Bull Shark
In this photo, a bull shark swims at the Ocearium in Le Croisic, western France, on Dec. 6, 2016. Getty Images/ LOIC VENANCE

A shark “tagger” was left astounded after he caught a 10-foot-long pregnant bull shark off the waters of Manning River in North South Wales, Australia.

Dozens of female sharks are known to make their way into the Manning River over the years to give birth when breeding season ensues. However, the size of one particular predator left Adam Maddalena, 38, who is employed by NSW Department of Primary Industries for catching and tagging sharks in awe, News reported.

A couple of weeks ago, Maddalena returned to Taree, an area of the river where he had laid out baits for catching sharks with his friend to find a mammoth pregnant bull shark caught in one of them – the biggest shark that Maddalena had ever hooked in his career in the Manning River.

We’ve got our baits out for anything that comes along but we only target the smaller ones so we can tag them and send them off,” Maddalena said. “We actually thought it was a little one because it was only little bursts of speed that it was taking off with so I took up tension and hooked it. I knew straight away it was a lot bigger than we expected.”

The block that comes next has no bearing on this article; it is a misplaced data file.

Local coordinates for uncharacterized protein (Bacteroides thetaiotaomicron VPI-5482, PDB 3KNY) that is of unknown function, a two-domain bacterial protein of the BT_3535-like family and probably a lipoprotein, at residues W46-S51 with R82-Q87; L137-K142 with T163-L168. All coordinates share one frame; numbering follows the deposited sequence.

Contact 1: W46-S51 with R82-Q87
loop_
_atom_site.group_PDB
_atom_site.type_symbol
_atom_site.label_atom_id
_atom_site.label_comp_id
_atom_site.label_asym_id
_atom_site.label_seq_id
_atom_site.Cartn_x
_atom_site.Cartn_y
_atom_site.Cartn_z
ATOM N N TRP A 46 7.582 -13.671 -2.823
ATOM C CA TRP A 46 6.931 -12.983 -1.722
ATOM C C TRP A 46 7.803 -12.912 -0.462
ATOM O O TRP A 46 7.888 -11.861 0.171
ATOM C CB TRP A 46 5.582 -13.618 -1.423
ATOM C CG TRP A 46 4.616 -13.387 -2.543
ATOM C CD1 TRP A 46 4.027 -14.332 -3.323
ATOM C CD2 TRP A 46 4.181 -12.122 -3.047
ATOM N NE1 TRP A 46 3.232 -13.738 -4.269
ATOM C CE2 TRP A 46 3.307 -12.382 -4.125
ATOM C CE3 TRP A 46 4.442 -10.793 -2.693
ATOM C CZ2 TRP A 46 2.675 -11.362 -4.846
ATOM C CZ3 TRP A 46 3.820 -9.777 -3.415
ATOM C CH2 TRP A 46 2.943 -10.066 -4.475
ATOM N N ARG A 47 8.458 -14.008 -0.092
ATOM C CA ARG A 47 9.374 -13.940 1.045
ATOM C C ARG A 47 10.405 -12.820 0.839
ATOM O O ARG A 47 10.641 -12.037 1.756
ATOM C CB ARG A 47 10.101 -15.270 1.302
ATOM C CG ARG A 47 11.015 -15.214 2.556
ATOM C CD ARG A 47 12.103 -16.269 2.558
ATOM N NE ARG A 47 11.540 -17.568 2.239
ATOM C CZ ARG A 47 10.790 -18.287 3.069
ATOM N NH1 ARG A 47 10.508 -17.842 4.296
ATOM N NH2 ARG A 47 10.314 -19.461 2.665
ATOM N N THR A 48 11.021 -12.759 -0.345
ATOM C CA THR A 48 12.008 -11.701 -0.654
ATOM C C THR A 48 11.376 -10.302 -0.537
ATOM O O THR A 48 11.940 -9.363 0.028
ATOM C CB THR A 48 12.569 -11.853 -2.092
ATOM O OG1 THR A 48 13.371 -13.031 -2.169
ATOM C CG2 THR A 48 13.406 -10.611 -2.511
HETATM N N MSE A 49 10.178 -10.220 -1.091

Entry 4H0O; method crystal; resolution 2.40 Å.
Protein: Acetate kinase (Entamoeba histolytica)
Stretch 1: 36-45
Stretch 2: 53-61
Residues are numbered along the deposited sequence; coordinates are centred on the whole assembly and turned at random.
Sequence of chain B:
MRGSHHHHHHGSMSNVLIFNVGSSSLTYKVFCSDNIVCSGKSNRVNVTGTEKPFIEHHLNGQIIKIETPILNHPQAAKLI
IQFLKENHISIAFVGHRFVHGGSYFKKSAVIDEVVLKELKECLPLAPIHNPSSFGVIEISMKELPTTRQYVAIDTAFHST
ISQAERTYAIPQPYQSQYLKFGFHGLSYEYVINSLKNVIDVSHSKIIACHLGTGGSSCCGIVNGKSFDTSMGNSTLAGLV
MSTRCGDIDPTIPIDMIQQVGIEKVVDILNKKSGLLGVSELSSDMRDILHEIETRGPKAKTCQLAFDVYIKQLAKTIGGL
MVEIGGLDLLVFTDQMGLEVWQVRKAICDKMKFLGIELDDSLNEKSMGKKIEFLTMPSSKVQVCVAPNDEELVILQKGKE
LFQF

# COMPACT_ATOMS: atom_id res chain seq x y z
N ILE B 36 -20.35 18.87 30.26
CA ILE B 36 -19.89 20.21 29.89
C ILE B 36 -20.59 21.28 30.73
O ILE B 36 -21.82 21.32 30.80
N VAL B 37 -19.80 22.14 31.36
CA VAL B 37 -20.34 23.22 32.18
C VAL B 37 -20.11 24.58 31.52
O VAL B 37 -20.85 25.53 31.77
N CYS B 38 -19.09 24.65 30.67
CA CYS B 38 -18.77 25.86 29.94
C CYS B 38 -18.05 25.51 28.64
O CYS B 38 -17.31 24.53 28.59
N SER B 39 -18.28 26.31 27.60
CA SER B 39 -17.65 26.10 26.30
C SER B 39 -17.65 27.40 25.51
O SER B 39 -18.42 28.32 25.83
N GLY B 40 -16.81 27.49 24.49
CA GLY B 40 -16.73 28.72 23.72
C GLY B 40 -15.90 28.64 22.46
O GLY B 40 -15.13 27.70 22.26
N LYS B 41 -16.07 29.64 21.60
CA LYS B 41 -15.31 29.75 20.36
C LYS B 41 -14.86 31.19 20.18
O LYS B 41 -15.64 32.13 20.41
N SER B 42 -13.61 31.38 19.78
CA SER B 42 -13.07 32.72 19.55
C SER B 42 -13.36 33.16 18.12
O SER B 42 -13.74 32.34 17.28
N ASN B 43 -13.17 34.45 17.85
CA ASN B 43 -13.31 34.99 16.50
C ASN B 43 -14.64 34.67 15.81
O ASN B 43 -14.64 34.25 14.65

Maddalena added that he was so shocked after seeing the size of the predator that for a little while he forgot that he had a job to do.

“We were actually speechless. We sort of just looked at each other and realized how big it was so there wasn’t too much said, we just knew that we had to get in and get it done,” he added. “That big one just happened to come in at the time we had our baits out. It was a bit of a shock actually. It took me about 45 minutes to get this shark in close enough so we could grab the tail and get a tail rope on it.”

Maddalena proceeded to describe the physical features of the extraordinary creature which he and his friend finally unhooked from the bait and released back into the river.

“Even the head of it was a lot wider than standard so she was a pedigree, pretty much. She was a very healthy shark,” he said. “We made sure we kept her in deep water so there was no pressure on her. She was obviously in a pup (ready to give birth).”

According to NSW Department of Primary Industries spokeswoman, the presence of bull sharks in the Manning River wasn’t an uncommon phenomenon during the end of the year, when they flock into the waters to give birth.